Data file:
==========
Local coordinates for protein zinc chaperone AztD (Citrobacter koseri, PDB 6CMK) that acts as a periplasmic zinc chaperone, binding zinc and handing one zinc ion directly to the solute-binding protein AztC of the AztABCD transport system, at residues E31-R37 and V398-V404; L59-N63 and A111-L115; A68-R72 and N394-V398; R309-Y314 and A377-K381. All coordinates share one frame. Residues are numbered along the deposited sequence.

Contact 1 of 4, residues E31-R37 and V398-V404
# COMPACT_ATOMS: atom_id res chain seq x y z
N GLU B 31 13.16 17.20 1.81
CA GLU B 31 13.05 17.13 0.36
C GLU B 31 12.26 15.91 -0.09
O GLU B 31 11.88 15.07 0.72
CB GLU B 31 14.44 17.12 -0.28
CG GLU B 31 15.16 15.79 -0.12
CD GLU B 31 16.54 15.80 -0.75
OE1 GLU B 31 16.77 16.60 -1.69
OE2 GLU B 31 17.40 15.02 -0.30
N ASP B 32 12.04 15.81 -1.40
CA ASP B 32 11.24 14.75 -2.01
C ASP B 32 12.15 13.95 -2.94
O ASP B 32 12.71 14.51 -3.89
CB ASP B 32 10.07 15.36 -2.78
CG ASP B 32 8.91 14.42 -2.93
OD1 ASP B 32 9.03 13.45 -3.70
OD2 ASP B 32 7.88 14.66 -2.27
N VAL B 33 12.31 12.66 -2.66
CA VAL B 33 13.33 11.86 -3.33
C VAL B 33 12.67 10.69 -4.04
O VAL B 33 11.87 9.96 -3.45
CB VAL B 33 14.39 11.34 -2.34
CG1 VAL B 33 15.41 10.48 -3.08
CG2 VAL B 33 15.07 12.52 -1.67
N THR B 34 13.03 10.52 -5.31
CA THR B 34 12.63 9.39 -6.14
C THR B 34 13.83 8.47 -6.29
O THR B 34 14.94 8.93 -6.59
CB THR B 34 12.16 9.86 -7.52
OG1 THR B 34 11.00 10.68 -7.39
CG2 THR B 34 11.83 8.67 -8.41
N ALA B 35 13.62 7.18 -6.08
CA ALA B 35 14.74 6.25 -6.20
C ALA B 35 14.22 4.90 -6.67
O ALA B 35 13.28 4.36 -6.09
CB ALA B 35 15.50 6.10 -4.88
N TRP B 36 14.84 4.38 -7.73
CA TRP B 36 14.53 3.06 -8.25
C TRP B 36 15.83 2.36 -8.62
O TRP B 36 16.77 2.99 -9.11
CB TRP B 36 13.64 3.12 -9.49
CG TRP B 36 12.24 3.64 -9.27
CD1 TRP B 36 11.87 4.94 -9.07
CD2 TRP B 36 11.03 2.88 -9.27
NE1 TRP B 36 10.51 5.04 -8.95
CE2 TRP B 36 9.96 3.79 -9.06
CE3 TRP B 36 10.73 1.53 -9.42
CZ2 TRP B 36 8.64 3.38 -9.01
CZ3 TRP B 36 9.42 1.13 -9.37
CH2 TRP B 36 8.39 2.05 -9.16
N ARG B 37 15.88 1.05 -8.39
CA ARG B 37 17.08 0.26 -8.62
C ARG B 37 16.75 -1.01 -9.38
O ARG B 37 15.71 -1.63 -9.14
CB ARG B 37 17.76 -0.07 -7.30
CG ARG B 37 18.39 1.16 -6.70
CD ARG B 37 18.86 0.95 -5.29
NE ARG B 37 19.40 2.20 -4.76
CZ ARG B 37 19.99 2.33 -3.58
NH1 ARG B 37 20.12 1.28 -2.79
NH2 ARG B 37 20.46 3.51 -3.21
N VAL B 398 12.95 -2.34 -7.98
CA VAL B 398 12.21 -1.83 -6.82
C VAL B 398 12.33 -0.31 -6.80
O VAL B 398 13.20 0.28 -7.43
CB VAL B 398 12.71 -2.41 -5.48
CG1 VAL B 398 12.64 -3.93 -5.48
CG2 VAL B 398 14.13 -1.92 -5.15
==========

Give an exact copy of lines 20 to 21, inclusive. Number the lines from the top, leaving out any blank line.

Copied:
OD2 ASP B 32 7.88 14.66 -2.27
N VAL B 33 12.31 12.66 -2.66